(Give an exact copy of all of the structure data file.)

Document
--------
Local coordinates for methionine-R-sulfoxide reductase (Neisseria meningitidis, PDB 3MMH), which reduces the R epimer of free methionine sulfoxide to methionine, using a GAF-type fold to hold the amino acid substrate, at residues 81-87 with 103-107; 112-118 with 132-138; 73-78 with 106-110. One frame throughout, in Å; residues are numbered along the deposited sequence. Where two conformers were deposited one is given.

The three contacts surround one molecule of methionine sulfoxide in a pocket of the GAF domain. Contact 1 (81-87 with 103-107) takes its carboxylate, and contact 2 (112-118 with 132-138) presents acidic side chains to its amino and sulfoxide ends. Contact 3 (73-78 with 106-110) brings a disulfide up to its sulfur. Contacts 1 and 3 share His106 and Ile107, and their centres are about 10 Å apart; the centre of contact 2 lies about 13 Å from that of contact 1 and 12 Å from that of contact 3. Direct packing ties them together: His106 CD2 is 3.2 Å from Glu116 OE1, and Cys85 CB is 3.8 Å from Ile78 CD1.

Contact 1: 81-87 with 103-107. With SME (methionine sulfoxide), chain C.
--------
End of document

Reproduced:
Local coordinates for methionine-R-sulfoxide reductase (Neisseria meningitidis, PDB 3MMH), which reduces the R epimer of free methionine sulfoxide to methionine, using a GAF-type fold to hold the amino acid substrate, at residues 81-87 with 103-107; 112-118 with 132-138; 73-78 with 106-110. One frame throughout, in Å; residues are numbered along the deposited sequence. Where two conformers were deposited one is given.

The three contacts surround one molecule of methionine sulfoxide in a pocket of the GAF domain. Contact 1 (81-87 with 103-107) takes its carboxylate, and contact 2 (112-118 with 132-138) presents acidic side chains to its amino and sulfoxide ends. Contact 3 (73-78 with 106-110) brings a disulfide up to its sulfur. Contacts 1 and 3 share His106 and Ile107, and their centres are about 10 Å apart; the centre of contact 2 lies about 13 Å from that of contact 1 and 12 Å from that of contact 3. Direct packing ties them together: His106 CD2 is 3.2 Å from Glu116 OE1, and Cys85 CB is 3.8 Å from Ile78 CD1.

Contact 1: 81-87 with 103-107. With SME (methionine sulfoxide), chain C.